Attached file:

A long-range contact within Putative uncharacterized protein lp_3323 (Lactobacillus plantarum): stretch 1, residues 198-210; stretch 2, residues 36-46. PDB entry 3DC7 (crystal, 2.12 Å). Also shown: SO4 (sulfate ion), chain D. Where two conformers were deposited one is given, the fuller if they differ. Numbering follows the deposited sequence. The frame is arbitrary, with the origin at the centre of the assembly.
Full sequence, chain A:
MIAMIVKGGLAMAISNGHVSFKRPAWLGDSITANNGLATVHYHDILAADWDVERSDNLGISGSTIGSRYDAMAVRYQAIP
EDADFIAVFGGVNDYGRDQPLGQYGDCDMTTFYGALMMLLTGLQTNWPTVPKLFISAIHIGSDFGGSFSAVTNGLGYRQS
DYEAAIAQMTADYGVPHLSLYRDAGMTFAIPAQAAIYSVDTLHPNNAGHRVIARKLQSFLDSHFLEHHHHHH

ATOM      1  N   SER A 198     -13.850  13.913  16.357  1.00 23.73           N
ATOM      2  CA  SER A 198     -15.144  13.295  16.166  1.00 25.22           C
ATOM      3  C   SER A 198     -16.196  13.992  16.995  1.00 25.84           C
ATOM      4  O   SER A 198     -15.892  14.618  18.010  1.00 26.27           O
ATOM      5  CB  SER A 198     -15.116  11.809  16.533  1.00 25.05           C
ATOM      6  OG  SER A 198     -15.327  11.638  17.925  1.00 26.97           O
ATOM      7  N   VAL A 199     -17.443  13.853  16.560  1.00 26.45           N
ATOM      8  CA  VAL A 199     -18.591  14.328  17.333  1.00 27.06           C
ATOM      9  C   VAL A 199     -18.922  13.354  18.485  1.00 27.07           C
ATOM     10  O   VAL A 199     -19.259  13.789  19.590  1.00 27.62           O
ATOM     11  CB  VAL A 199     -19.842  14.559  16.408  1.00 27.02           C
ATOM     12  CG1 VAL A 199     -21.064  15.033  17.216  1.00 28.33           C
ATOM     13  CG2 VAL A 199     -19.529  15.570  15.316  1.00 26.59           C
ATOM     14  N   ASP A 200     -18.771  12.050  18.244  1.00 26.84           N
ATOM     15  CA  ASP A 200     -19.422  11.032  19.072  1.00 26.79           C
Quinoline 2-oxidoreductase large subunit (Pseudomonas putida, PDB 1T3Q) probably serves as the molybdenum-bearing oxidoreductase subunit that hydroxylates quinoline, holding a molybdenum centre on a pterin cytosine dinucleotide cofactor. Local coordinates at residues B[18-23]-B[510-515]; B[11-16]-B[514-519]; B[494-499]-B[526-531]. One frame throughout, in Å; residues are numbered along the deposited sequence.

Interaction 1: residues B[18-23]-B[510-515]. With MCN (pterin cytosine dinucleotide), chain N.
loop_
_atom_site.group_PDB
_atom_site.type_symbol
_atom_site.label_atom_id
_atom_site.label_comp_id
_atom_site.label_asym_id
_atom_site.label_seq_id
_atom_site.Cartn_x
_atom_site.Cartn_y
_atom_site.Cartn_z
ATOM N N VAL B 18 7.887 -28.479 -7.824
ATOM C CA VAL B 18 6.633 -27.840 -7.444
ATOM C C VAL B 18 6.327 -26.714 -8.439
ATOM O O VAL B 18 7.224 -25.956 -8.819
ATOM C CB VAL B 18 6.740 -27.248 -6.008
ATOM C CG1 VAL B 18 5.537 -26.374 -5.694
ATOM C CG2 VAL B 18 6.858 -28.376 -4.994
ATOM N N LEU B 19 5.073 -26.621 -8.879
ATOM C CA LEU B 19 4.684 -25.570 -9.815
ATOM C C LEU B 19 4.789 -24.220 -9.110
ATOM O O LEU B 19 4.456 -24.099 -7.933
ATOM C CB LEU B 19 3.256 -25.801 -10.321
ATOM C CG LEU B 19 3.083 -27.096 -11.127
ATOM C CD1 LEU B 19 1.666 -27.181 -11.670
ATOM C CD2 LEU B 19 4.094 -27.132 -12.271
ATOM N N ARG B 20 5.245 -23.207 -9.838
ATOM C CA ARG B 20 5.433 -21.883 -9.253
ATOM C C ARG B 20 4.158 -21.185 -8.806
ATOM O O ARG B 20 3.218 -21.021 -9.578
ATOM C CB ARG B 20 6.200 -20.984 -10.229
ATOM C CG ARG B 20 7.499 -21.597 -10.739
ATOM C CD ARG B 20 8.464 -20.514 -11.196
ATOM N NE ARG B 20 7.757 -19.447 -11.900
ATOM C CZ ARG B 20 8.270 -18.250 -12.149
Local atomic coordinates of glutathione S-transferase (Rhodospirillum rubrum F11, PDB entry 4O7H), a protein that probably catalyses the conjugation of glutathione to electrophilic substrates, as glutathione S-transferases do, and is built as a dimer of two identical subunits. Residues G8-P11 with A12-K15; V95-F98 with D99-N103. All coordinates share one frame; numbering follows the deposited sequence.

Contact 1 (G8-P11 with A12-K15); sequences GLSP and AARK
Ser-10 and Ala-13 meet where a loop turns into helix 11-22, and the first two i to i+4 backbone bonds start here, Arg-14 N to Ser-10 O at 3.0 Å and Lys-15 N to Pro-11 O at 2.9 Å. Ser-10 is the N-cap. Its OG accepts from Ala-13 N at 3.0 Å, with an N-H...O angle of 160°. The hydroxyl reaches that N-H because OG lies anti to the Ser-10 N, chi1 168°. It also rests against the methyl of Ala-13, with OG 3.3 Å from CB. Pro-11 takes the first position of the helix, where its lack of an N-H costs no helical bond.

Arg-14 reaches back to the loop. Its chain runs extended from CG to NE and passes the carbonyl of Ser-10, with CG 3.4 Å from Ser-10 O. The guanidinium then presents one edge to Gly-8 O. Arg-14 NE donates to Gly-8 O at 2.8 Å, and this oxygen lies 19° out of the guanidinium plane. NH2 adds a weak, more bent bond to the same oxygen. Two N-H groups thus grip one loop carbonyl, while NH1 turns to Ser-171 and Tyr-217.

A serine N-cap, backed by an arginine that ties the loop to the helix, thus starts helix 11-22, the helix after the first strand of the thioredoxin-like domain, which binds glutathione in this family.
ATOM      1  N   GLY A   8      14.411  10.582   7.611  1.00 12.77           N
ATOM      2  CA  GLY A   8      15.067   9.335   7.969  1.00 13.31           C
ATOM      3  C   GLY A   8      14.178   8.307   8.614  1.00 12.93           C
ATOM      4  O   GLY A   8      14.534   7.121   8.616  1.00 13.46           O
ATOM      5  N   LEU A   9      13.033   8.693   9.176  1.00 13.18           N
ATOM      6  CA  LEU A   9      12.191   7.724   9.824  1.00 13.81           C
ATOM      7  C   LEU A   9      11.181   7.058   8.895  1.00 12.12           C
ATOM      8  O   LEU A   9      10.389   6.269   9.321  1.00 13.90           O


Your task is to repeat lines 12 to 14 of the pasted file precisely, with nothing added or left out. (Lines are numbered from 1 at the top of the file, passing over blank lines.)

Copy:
ATOM      7  N   VAL A 199     -17.443  13.853  16.560  1.00 26.45           N
ATOM      8  CA  VAL A 199     -18.591  14.328  17.333  1.00 27.06           C
ATOM      9  C   VAL A 199     -18.922  13.354  18.485  1.00 27.07           C